Driving through The Rock

Driving through The Rock

Driving through The Rock

A drive around the rock can be quite scenic

Driving through The Rock

Driving through The Rock

4. Hang with monkeys

If you’re visiting the Upper Rock, interacting with the primates that call this place their home is a part of the experience. Not to worry, they are quite harmless seem quite harmless. As with monkeys in general, guard your belongings and don’t feed them unless allowed under the supervision of your tour operator.

The Barbary macaque can get quite friendly here

He didn't pee

5. Drive across a runway

I have driven across runways before. But it was in a Cessna 172 during my private pilot training. Never in a family sedan. In Gibraltar, you can do exactly that. Winston Churchill Avenue cuts right through the runway at Gibraltar Airport. Road traffic is closed when the runway is needed for air traffic. Imagine coming to a stop at a railroad crossing for a train to pass. Except this time, it’s a plane. And if you look closely at the picture below, you can spot a military cargo jet that took off just moments later.

Winston Churchill Avenue cuts right through Runway 09/27 at GIB

Drive across Runway 09/27 at GIB

6. Eat

When on British soil, what does one eat? Why, Indian food, of course. But a close second is Fish and Chips. My one regret on this visit to Gibraltar was not making it to Roy’s Fish and Chips, one of Gibraltar’s most famous joint for this quintessentially English dish. Being a Sunday, the place closed early. I had to get my fix at another establishment instead - The Angry Frair.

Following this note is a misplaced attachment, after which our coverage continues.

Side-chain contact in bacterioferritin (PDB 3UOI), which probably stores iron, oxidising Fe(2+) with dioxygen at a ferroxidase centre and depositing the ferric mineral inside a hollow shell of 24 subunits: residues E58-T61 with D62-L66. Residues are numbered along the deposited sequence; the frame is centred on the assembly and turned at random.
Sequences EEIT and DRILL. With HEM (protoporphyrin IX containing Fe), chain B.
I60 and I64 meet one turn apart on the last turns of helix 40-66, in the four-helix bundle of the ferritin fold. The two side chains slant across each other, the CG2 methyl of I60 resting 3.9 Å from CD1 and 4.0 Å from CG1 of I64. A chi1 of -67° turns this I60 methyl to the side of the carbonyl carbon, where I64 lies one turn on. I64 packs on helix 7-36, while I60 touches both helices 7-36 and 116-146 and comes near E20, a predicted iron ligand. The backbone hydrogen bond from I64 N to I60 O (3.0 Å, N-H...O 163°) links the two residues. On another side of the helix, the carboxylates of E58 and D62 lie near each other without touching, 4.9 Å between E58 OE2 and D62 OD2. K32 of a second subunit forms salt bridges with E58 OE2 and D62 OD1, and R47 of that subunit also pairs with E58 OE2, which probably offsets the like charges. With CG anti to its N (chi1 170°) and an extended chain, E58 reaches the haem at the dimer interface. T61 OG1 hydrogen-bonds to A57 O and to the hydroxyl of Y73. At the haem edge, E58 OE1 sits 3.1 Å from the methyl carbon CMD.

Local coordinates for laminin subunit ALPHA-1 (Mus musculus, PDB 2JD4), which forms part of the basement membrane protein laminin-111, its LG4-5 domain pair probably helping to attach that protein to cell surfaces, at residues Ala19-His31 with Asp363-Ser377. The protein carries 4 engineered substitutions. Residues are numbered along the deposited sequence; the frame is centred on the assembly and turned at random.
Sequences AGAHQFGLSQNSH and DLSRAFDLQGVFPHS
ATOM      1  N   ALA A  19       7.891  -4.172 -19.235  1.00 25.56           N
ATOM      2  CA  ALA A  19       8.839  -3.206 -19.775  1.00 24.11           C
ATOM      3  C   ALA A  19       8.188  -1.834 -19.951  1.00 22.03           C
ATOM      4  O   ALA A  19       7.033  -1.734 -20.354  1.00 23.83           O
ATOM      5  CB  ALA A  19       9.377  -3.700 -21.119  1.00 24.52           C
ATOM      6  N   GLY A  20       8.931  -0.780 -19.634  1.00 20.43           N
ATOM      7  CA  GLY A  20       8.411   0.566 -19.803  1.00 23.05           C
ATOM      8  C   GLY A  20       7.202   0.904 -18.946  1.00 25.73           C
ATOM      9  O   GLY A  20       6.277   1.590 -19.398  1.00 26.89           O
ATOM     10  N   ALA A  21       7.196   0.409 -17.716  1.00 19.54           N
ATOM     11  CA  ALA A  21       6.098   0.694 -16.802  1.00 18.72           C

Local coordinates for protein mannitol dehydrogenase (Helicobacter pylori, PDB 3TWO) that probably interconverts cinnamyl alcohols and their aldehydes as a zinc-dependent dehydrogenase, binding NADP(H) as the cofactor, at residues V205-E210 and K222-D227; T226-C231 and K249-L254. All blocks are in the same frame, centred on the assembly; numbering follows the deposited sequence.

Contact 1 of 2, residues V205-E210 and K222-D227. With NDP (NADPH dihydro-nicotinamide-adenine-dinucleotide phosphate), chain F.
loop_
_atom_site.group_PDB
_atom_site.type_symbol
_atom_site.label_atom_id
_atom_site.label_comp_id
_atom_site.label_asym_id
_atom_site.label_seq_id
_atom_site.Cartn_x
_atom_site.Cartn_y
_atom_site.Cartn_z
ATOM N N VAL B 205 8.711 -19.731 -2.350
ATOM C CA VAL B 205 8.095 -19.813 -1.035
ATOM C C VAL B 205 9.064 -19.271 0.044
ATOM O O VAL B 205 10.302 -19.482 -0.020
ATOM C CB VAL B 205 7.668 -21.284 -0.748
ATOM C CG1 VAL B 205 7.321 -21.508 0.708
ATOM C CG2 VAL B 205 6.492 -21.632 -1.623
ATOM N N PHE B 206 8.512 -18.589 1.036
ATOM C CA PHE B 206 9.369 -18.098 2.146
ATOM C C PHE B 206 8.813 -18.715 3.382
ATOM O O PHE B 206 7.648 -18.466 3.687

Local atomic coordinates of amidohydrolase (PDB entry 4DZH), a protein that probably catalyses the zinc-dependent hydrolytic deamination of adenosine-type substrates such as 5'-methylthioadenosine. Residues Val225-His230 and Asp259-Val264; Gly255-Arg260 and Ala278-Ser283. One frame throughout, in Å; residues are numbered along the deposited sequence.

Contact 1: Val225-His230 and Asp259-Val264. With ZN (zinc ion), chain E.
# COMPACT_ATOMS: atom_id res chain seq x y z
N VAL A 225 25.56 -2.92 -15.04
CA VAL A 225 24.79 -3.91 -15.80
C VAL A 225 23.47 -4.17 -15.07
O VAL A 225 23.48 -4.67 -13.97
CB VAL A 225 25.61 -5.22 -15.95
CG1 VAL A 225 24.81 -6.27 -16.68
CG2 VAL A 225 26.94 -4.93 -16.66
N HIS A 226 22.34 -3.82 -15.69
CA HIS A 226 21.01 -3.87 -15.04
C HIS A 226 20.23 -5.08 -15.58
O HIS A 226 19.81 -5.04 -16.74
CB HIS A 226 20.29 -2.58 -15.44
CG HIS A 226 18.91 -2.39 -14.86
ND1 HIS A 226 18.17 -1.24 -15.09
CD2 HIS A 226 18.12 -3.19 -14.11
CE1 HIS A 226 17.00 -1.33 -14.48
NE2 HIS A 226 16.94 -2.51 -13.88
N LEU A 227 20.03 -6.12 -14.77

Fish 'n Chips in Gib

7. Walk

After that meal of a big piece of fried fish, chips, and a cold pint, a little walking only seemed fair. So we continued strolling down Main Street all the way to Casemates Square, a wide open promenade with restaurants and bars with a lot of outdoor seating. Walking in downtown Gibraltar on a Sunday can be a blessing or a curse, depending on your taste. Just about every store is closed, but the restaurants are open, although not too late. While you would miss the lively bustle of a weekday, nothing is lost in terms of retail opportunity in Gib - everything is supposedly expensive and people generally go over to Spain for their shopping.

A very quiet Sunday in Gibraltar

In case you forgot you were in Britain

St. Andrew's Church of Scotland, Gibraltar

Send yourself a postcard

The entire walk, from The Rock Hotel to Casemates Square took about an hour. A cab ride on the way back got us to the hotel in less than 10 minutes. We were back in time to enjoy a beautiful Mediterranean sunset before calling it a night.

Sunset in Gibraltar

For more articles like this visit World on Points or follow us on Facebook.

All Posts

Almost done…

We just sent you an email. Please click the link in the email to confirm your subscription!

OKSubscriptions powered by Strikingly